Buamah’s mother Danielle, says the book sparked from an idea she had to help her son fortify his own vocabulary. “I developed the character of Kayla when Nicholas was younger to help teach him expanded vocabulary,” she said in a statement. “After being praised by his first-grade teacher for using the word ‘collaborate’ during his first week of school, I asked Nicholas what he thought about writing a book to help his friends expand their vocabularies. He thought it was a great idea, as long as one of the main characters could be a male figure, and that’s when he created Kyle.”
Buamah had his first-ever book signing in December at Barnes & Noble in Atlanta suburb Snellville. “He sold out in one hour and people kept coming in the store afterward, requesting a copy so much that Barnes & Nobles invited him back,” his mother told Black Enterprise.
Volume 2 of The Walking Dictionaries is scheduled to be released this summer. Buamah wants his book to be available in every elementary school library in the country. He also one day aspires to attend MIT (Massachusetts Institute of Technology and study to become a mechanical engineer.
Leonard Riggio, the founder and chairman of Barnes & Noble and his wife, Louise, are donating $1 million to Spelman College. The donation was made to establish the Riggio Scholars Program and to support Spelman’s arts and innovation center.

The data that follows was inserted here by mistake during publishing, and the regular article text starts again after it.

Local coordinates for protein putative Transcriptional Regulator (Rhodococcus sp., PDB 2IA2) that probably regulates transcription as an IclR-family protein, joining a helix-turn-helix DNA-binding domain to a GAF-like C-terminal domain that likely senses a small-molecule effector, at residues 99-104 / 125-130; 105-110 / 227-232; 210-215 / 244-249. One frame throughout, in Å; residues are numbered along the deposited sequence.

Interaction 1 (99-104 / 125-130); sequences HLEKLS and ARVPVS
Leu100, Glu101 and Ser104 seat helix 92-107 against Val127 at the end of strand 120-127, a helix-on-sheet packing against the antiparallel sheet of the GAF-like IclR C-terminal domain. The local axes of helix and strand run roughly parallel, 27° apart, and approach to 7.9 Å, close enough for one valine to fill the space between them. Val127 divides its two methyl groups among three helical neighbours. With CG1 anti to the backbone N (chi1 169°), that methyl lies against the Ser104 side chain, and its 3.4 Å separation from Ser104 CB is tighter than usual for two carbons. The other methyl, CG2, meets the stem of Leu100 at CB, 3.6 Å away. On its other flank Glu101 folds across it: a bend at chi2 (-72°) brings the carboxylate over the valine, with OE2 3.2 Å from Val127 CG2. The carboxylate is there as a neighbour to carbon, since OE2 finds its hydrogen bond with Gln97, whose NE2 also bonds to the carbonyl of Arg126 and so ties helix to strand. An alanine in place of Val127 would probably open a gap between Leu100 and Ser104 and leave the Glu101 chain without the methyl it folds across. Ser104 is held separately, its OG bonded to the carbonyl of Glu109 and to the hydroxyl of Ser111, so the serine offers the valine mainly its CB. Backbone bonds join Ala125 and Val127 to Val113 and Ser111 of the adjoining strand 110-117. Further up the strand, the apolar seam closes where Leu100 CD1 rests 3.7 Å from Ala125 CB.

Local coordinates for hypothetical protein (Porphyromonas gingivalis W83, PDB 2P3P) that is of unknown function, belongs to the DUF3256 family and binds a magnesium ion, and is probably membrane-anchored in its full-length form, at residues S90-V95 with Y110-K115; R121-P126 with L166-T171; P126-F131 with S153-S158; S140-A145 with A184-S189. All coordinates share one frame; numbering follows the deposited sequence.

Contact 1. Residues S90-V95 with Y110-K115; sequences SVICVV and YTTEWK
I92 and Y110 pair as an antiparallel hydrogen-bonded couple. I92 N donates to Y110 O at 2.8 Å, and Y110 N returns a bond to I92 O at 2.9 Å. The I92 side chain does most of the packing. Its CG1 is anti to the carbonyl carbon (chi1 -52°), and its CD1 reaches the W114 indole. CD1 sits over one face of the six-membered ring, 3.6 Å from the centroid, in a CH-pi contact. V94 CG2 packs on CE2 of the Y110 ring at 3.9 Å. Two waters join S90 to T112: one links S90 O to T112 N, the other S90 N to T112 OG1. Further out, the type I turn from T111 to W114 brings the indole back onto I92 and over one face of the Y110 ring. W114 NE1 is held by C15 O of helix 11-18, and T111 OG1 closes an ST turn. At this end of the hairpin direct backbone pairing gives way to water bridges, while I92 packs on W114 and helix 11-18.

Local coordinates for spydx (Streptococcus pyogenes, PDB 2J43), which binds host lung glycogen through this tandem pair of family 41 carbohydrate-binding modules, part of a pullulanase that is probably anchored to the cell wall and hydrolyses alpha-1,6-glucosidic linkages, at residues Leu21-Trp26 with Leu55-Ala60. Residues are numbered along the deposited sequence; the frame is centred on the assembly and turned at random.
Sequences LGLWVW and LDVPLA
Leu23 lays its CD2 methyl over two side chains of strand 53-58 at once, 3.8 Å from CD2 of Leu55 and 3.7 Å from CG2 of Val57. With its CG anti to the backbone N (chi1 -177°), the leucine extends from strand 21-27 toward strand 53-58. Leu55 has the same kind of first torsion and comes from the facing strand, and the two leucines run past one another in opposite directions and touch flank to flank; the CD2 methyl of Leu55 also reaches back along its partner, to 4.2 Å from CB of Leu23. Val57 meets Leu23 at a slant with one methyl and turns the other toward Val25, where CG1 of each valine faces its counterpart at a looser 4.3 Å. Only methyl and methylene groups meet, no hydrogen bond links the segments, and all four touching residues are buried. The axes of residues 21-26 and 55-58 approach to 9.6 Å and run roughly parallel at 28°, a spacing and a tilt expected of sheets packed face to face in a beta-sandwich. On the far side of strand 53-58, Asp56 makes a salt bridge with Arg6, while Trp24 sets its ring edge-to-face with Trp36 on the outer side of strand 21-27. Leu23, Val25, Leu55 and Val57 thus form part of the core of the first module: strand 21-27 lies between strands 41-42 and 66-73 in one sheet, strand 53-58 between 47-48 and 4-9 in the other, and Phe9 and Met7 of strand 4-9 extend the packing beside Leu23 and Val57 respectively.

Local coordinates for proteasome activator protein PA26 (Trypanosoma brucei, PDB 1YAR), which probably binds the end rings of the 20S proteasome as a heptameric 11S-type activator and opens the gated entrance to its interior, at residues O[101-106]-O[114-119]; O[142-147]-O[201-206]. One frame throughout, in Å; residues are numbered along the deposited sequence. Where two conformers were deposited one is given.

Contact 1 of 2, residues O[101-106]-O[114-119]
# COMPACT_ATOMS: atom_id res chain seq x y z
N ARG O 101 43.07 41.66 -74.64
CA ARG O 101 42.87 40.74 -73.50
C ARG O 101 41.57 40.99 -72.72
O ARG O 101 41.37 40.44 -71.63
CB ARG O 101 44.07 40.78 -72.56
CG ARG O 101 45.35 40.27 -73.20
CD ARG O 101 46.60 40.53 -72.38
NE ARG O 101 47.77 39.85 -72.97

Half of the donation will go towards underwriting six Spelman students who have gone above and beyond to demonstrate outstanding academic achievement and who engage in community service.
The other half will help design and build an arts and innovation center. This center will house both the school’s arts programs as well as fund their Innovation Lab.
“From the moment I was surrounded by its warm embrace, I was head over heels in love with Spelman College, and especially with the beautiful people who study and teach there,” Leonard Riggio stated.
One Brooklyn eight-grade student has turned her hobby into an early profession, granting her the title of published author. 13-year-old Angela Content says reading is one of her favorite activities — so much so that she decided to write her own stories that have now turned into two self-published books.
Angela’s mother, Marie Content, told CBS New York that she had no idea her daughter was serious about becoming an author until she approached her one day and was surprised to hear the news.
“At first she said, ‘Mommy, I’m going to write a book. I’m writing my own book,’ I said, ‘OK.’ She said, ‘I’m going to publish it.’ I said, ‘OK,’” Marie Content told CBS.
“And then finally one day she said: ‘Mommy, my book is going to publish. I already transmitted everything — it’s going to take 24 hours, they’re going to review it. I said, ‘OK,’” Marie Content said. “And then the next day, I heard it’s on Amazon. I’m like, ‘Oh my God!’”
Angela has written two books: one is a sci-fi fantasy titled “Awake and Alive,” and the other is a romance novel titled “Shattered.” Each book reportedly took her three month to write, with her latest novel reaching just over 200 pages. She also writes the stories by hand — and explains that doing so helps create a constant flow of creativity.